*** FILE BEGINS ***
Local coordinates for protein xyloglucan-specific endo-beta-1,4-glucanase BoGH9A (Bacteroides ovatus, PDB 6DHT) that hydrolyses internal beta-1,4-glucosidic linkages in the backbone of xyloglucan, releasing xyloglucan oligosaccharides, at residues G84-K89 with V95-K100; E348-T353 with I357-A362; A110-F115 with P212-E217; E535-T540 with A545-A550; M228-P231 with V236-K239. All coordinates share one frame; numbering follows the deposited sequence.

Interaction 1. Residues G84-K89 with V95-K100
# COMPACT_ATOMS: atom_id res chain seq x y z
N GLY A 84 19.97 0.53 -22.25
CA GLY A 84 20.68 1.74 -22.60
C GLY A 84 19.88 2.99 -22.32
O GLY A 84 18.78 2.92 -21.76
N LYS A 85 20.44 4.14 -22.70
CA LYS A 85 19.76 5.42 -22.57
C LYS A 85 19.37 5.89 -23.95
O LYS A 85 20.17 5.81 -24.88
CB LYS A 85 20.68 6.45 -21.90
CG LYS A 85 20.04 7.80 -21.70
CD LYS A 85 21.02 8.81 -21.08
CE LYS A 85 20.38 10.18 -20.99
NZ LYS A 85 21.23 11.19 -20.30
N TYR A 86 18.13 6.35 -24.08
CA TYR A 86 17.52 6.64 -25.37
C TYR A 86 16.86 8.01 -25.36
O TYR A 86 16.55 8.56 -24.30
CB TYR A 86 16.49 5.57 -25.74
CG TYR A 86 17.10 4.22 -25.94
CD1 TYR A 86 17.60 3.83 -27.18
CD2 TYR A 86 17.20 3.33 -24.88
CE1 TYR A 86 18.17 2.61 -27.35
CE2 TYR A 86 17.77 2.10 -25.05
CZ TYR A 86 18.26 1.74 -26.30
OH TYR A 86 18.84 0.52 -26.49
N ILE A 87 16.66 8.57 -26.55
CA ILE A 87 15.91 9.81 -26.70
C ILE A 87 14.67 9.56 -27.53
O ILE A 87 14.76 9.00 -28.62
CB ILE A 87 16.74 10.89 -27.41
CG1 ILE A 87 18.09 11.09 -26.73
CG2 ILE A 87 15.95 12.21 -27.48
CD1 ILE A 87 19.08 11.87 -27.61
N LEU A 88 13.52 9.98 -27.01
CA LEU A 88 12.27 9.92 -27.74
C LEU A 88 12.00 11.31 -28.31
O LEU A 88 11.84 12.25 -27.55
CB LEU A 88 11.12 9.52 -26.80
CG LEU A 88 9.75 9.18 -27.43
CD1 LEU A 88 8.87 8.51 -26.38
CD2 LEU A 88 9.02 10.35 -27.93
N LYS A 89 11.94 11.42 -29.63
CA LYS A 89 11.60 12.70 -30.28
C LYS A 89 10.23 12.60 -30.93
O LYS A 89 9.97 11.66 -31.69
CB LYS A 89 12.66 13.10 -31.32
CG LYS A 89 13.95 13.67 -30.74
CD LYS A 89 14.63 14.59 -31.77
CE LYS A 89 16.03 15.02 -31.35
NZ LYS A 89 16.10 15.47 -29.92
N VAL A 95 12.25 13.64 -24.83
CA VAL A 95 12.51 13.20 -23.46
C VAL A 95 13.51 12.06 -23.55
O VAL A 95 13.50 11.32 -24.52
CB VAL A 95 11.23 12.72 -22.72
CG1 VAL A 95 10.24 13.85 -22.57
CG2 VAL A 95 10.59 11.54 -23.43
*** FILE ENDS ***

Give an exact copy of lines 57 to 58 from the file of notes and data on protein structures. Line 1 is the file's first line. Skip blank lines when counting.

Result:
O VAL A 95 13.50 11.32 -24.52
CB VAL A 95 11.23 12.72 -22.72